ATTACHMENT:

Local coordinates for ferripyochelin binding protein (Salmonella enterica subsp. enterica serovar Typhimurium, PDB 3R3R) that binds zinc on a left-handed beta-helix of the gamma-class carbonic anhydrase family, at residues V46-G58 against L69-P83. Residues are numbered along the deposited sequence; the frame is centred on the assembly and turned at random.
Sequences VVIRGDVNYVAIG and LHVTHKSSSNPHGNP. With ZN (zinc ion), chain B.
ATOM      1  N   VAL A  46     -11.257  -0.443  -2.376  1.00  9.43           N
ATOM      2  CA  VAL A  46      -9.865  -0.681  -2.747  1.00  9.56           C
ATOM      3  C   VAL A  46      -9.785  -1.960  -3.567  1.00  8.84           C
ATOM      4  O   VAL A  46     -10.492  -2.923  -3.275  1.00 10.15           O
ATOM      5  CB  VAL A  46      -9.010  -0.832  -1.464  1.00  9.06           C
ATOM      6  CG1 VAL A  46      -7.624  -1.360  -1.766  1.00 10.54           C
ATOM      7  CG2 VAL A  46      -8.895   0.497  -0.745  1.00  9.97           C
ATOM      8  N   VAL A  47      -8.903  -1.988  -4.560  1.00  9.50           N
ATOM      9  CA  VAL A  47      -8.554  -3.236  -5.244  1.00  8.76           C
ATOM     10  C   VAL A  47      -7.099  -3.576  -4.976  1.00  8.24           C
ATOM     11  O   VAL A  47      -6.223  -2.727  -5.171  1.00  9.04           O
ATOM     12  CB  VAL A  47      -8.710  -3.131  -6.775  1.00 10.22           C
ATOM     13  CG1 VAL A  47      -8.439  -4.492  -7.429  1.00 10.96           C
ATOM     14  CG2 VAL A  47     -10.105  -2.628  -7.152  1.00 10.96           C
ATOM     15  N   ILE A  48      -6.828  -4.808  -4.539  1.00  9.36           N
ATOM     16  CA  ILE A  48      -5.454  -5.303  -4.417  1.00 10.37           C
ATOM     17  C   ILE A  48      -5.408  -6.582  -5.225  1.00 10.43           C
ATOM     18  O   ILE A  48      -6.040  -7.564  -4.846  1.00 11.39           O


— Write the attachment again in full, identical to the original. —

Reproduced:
Local coordinates for ferripyochelin binding protein (Salmonella enterica subsp. enterica serovar Typhimurium, PDB 3R3R) that binds zinc on a left-handed beta-helix of the gamma-class carbonic anhydrase family, at residues V46-G58 against L69-P83. Residues are numbered along the deposited sequence; the frame is centred on the assembly and turned at random.
Sequences VVIRGDVNYVAIG and LHVTHKSSSNPHGNP. With ZN (zinc ion), chain B.
ATOM      1  N   VAL A  46     -11.257  -0.443  -2.376  1.00  9.43           N
ATOM      2  CA  VAL A  46      -9.865  -0.681  -2.747  1.00  9.56           C
ATOM      3  C   VAL A  46      -9.785  -1.960  -3.567  1.00  8.84           C
ATOM      4  O   VAL A  46     -10.492  -2.923  -3.275  1.00 10.15           O
ATOM      5  CB  VAL A  46      -9.010  -0.832  -1.464  1.00  9.06           C
ATOM      6  CG1 VAL A  46      -7.624  -1.360  -1.766  1.00 10.54           C
ATOM      7  CG2 VAL A  46      -8.895   0.497  -0.745  1.00  9.97           C
ATOM      8  N   VAL A  47      -8.903  -1.988  -4.560  1.00  9.50           N
ATOM      9  CA  VAL A  47      -8.554  -3.236  -5.244  1.00  8.76           C
ATOM     10  C   VAL A  47      -7.099  -3.576  -4.976  1.00  8.24           C
ATOM     11  O   VAL A  47      -6.223  -2.727  -5.171  1.00  9.04           O
ATOM     12  CB  VAL A  47      -8.710  -3.131  -6.775  1.00 10.22           C
ATOM     13  CG1 VAL A  47      -8.439  -4.492  -7.429  1.00 10.96           C
ATOM     14  CG2 VAL A  47     -10.105  -2.628  -7.152  1.00 10.96           C
ATOM     15  N   ILE A  48      -6.828  -4.808  -4.539  1.00  9.36           N
ATOM     16  CA  ILE A  48      -5.454  -5.303  -4.417  1.00 10.37           C
ATOM     17  C   ILE A  48      -5.408  -6.582  -5.225  1.00 10.43           C
ATOM     18  O   ILE A  48      -6.040  -7.564  -4.846  1.00 11.39           O